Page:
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*this* John W. Hays' take on things and experiences

Posts Tagged ‘raking hay

Ample Windrows

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Making the first cut of our fields for hay this late in the summer provides a benefit of windrows looking very robust. When we got home from the lake on Sunday, both our hay-field and the back pasture were cut. Yesterday, Jody raked the cuttings into rather buxom windrows.

The result was a gorgeous scene to behold.

This afternoon he will bale. We are going to store a wagon load in our almost filled hay shed and he will take the rest.

If we could rely on him being able to cut our fields every year, we could probably get away with not buying any hay from our other sources.

I don’t know if he would be as motivated to help us if he wasn’t getting some bales out of the deal, so it’s not a guaranteed plan, but it’s an enticing dream to ponder.

Walking our property last night was an immersion in a quintessential country summer evening. The air was thick with a potpourri of aromas from wild plants and cultivated crops approaching their peak. Songbirds, frogs, and crickets provided a steady humming soundtrack for the hours on both sides of the sunset.

With the air calm, there was little else moving to muddy the sound.

The temperature was warm and perfectly humid, well short of feeling uncomfortable. It was the kind of day to burn into our deepest memories, hoping to make it available again for the depths of the cruelest days that winters regularly dish out.

Locally grown sweet corn is starting to show up and the watermelon is once again flavorful. County fairs are in full swing.

With a seeming emphasis, yet an inviting ease, it smells, tastes, and sounds like we are smack dab in the thickest part of summer.

Might as well throw some more bales of hay.

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Written by johnwhays

July 24, 2018 at 6:00 am

Baling Hay

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It was an epic day focused on hay yesterday, and the weather was ideal. We probably could have cut one day out of the process, but some of the bales might have bordered on still having too much moisture in them, so waiting allowed me to work the day-job on Thursday and then pack the bulk of the work of baling in about 12-hours of effort yesterday.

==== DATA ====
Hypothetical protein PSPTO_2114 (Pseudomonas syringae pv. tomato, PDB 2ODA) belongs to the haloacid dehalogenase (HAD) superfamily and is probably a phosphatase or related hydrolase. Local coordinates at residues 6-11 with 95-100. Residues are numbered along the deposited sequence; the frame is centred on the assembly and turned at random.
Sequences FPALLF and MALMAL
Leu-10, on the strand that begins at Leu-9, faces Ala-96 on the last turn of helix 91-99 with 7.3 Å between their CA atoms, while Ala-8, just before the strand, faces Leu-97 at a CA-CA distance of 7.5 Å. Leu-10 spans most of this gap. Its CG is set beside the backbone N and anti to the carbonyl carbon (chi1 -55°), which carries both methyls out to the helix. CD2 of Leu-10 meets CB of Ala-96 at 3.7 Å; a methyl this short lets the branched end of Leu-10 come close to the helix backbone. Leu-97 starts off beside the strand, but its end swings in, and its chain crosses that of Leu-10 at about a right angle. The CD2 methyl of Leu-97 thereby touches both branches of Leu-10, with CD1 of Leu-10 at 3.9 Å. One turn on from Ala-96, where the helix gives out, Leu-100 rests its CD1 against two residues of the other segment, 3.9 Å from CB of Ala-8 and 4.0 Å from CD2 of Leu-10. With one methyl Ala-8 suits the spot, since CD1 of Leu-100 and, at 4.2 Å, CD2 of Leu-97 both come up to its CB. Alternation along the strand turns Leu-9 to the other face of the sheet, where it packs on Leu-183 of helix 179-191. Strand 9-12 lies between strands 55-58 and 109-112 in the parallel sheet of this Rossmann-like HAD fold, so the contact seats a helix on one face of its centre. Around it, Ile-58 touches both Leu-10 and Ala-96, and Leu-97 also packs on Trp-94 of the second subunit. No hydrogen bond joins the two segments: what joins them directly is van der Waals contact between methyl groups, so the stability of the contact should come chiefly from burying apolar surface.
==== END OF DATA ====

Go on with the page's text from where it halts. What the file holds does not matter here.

I started the work in the morning using George’s rake behind our tractor to create the windrows. My skills, and thus, confidence, were much higher than last year, but I still haven’t figured out the ideal pattern for our irregularly shaped field. DSCN3642eIt took me until half way through the job to discover I was making it harder on myself by dragging the rake along the previous windrow. If my steering is off the tiniest bit, the rake will catch the row I just created and mess it up.

If I simply rake from the other direction, I am raking the untouched grass with a clean space between me and the previous row. That provides much more room for normal variations. Duh!

While waiting for George to arrive with the baler, I hustled to move the remaining bales from last year that were stored on the right side of the hay shed, in order to make room for the new bales we were about to create. Hustling to exert yourself is not really well-advised when you have a long day of effort ahead on a hot summer day. I think I threw myself out of balance, probably getting too hot while also still trying to figure out a reduced-sugar diet. Getting the right sugar balance is proving to be a challenge for me.

When George arrived, he mentioned that he had forgotten to grease the baler, so I volunteered to hoof it back to my garage to get my grease gun. After that long, hurried walk, while chatting and watching him hit the multitude of grease fittings, I felt myself growing sicker and sicker. DSCN3646eI got light-headed and nauseous. It took almost too much effort to walk all the way back to the house after he started baling, where I could cool off and taking in some sugar and fluids —which was a challenge since I was also fending off the nausea.